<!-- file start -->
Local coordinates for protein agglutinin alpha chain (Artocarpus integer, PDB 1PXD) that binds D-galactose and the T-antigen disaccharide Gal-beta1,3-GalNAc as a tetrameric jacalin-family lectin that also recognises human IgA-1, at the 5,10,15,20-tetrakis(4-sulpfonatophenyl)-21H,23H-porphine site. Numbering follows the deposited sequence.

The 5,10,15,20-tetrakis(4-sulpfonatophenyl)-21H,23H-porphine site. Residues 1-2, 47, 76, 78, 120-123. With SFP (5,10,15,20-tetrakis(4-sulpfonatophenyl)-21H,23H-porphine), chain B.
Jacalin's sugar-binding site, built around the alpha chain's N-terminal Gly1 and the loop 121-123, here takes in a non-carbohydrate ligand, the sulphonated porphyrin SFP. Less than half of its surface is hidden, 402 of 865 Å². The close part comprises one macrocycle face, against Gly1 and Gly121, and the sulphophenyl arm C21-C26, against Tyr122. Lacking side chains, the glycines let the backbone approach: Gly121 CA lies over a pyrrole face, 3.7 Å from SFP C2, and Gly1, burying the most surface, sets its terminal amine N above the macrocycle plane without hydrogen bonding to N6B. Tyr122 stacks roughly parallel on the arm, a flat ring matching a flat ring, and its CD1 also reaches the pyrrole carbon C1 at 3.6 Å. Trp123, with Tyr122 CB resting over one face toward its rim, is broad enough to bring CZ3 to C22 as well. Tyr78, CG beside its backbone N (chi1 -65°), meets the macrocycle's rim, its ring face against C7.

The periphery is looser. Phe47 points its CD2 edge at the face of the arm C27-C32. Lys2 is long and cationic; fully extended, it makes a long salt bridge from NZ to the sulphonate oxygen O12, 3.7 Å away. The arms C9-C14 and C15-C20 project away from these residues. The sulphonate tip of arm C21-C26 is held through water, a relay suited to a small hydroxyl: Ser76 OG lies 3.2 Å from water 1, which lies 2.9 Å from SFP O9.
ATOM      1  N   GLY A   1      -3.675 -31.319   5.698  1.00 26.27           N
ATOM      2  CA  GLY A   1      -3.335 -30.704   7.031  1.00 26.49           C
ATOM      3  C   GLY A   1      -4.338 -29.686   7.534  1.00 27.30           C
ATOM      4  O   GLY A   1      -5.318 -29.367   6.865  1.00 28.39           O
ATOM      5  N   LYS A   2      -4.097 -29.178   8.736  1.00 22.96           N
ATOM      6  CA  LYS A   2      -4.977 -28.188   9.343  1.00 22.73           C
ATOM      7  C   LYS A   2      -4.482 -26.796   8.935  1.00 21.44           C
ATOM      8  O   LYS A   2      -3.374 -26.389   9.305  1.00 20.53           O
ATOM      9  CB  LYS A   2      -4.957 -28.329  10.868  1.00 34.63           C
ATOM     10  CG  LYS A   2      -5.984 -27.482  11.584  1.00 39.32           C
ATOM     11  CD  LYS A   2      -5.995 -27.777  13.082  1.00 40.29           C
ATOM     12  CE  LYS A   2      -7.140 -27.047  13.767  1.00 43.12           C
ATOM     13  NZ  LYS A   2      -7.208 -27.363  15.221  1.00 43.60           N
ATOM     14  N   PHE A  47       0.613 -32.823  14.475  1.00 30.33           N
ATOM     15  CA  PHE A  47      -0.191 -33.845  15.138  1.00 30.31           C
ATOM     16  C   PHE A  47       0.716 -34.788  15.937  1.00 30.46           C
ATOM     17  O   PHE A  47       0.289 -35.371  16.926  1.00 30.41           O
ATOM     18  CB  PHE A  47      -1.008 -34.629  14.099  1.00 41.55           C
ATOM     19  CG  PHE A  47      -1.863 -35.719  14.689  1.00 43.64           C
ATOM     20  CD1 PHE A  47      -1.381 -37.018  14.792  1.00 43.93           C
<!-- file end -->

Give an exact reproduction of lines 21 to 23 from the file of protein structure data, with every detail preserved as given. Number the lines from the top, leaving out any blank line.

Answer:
ATOM     17  O   PHE A  47       0.289 -35.371  16.926  1.00 30.41           O
ATOM     18  CB  PHE A  47      -1.008 -34.629  14.099  1.00 41.55           C
ATOM     19  CG  PHE A  47      -1.863 -35.719  14.689  1.00 43.64           C